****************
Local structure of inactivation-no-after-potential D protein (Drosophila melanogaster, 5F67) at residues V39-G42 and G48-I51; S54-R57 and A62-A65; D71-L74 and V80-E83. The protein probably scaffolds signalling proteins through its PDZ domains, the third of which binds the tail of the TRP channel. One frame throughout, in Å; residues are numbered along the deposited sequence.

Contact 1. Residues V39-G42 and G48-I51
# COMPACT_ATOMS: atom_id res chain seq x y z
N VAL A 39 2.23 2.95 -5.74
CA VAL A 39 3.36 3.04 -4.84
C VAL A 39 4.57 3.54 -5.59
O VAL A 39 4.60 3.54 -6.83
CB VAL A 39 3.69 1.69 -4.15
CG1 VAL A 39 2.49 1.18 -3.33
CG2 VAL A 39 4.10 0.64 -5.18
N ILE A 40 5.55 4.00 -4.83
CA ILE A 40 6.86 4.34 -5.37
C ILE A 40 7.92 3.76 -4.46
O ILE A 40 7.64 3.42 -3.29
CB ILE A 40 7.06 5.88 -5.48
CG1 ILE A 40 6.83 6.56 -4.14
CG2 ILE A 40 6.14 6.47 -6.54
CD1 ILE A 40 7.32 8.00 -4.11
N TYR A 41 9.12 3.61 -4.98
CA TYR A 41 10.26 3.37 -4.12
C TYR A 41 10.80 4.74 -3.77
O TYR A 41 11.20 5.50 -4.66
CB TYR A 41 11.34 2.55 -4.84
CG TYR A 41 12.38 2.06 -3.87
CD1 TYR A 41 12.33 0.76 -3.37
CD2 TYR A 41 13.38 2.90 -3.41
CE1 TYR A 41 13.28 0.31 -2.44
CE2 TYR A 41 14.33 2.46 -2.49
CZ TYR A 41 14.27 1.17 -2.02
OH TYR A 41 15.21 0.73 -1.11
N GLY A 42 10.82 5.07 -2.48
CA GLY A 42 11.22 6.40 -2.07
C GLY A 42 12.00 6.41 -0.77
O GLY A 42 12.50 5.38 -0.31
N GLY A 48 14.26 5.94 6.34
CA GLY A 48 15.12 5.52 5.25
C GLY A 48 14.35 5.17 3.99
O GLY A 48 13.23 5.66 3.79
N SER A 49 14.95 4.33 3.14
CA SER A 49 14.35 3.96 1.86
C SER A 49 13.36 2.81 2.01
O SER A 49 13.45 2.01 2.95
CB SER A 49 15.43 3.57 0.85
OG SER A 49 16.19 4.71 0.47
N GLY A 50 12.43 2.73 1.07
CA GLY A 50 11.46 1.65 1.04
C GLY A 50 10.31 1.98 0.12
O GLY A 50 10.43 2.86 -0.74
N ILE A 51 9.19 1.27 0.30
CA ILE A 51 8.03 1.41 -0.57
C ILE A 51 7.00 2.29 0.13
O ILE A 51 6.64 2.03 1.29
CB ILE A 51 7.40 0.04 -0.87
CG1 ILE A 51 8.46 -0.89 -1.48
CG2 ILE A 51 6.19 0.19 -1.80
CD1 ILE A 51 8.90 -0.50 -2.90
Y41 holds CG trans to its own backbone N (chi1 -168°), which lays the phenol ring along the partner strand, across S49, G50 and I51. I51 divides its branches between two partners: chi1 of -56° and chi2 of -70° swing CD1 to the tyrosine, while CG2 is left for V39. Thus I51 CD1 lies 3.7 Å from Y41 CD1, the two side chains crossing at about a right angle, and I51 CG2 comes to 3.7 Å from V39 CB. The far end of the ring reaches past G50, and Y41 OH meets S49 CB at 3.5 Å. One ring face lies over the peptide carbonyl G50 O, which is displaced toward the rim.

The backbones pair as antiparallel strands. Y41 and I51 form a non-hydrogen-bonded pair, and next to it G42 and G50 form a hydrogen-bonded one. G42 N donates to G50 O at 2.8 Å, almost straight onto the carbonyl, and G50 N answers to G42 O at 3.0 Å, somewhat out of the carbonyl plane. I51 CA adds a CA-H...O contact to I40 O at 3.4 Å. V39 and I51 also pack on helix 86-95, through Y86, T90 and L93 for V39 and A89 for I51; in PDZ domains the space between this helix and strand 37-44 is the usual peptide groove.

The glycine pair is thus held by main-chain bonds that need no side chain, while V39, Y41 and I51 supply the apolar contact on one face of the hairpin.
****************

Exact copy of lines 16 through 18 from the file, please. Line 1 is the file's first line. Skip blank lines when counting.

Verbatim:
CG1 ILE A 40 6.83 6.56 -4.14
CG2 ILE A 40 6.14 6.47 -6.54
CD1 ILE A 40 7.32 8.00 -4.11